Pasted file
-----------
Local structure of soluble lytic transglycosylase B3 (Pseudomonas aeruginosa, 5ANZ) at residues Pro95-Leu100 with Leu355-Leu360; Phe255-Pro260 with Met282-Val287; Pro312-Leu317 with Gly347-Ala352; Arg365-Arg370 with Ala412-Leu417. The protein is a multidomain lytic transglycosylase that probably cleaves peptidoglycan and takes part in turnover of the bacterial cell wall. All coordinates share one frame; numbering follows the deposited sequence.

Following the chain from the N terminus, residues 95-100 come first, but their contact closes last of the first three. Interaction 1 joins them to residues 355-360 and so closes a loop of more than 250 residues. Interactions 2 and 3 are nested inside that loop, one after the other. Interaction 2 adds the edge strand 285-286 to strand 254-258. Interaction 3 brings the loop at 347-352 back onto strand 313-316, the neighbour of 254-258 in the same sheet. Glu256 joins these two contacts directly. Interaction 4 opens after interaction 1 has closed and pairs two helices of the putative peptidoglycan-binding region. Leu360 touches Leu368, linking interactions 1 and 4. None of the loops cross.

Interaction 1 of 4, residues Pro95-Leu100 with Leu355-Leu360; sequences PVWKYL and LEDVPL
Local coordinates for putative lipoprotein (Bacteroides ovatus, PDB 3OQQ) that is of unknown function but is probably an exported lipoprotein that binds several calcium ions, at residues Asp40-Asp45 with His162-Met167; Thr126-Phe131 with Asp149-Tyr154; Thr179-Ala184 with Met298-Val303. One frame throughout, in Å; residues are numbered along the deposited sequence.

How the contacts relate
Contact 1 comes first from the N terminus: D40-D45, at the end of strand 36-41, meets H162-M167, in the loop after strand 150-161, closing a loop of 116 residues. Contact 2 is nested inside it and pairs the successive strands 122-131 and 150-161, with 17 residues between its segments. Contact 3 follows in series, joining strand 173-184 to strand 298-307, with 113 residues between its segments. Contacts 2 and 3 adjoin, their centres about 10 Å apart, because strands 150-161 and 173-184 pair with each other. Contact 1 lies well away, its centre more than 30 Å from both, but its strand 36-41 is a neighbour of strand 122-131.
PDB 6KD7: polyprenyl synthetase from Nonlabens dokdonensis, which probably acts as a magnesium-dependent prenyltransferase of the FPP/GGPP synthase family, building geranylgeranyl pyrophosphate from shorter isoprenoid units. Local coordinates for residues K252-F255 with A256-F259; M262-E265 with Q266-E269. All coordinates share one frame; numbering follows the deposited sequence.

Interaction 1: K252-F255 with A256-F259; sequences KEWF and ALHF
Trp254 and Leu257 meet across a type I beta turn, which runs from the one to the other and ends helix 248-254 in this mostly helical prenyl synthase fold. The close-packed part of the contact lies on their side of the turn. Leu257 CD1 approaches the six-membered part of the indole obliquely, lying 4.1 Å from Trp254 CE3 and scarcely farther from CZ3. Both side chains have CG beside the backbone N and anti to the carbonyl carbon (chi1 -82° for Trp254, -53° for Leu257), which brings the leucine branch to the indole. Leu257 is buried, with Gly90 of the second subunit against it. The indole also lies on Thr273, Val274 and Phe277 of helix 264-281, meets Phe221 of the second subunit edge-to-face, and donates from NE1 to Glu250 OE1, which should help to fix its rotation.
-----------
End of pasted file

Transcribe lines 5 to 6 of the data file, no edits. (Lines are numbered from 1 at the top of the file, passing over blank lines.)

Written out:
How the contacts relate
Contact 1 comes first from the N terminus: D40-D45, at the end of strand 36-41, meets H162-M167, in the loop after strand 150-161, closing a loop of 116 residues. Contact 2 is nested inside it and pairs the successive strands 122-131 and 150-161, with 17 residues between its segments. Contact 3 follows in series, joining strand 173-184 to strand 298-307, with 113 residues between its segments. Contacts 2 and 3 adjoin, their centres about 10 Å apart, because strands 150-161 and 173-184 pair with each other. Contact 1 lies well away, its centre more than 30 Å from both, but its strand 36-41 is a neighbour of strand 122-131.